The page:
The timing proved serendipitous, as the PVPC had the plan ready when President Obama allocated $8 billion in grant money for high-speed, inner-city rail projects.
The state’s application for a $73 million grant to rebuild the aging rail corridor, which would allow trains to travel in excess of 75 mph, was accepted, and a construction plan began to take shape.
“The work is being implemented as we speak and is scheduled to be completed by the end of the year,” Brennan said.
Although he is optimistic about the return of passenger rail service in the area, he said it will need to be expanded down the road to satisfy expectations.
“It will be great to get the Vermonter back, but there will only be one train a day in each direction, so we are working in earnest with partners to get more service up and down the valley to attract commuters,” Brennan said.
Still, experts predict that, if the MGM casino is built in Springfield’s South End as planned, it could generate an enormous amount of traffic. This development, coupled with construction work on the I-91 viaduct, which will begin in 2015 and take at least three years, could prompt people to use the train.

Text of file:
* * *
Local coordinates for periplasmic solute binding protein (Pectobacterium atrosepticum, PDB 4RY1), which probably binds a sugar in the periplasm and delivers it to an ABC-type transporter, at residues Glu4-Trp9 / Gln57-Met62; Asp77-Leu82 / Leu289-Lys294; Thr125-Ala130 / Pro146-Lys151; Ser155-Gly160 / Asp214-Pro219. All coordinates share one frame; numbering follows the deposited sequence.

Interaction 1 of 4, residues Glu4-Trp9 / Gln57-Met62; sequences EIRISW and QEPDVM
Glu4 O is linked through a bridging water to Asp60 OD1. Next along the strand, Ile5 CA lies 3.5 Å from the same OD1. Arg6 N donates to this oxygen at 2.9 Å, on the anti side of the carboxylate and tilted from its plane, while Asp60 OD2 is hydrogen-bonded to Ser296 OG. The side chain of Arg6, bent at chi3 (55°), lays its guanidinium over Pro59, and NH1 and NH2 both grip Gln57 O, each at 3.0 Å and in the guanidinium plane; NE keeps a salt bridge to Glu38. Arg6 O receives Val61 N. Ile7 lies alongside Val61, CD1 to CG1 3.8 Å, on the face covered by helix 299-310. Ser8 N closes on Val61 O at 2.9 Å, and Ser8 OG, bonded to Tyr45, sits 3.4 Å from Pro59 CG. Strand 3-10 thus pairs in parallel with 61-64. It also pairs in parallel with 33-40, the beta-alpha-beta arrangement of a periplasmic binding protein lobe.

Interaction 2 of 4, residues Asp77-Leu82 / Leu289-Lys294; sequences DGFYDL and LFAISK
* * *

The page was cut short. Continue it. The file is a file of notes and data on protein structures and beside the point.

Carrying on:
“If there is more north and south rail service, it could serve as a relief valve; our challenge now is how to add more trains between Springfield and Greenfield,” Brennan continued, explaining that an expansion will cost $30 million, but the PVPC is working with the Mass. Dept of Transportation and the Massachusetts Bay Transit Authority (MBTA) on that goal, and funding could come from the state transportation bond bill passed in April.
“The biggest issue is that the rail corridor is owned by Pan Am Rail, which is a division of Norfolk Southern Rail,” he explained. “The state reached a verbal agreement to buy it for $17 million, but it hasn’t happened yet.”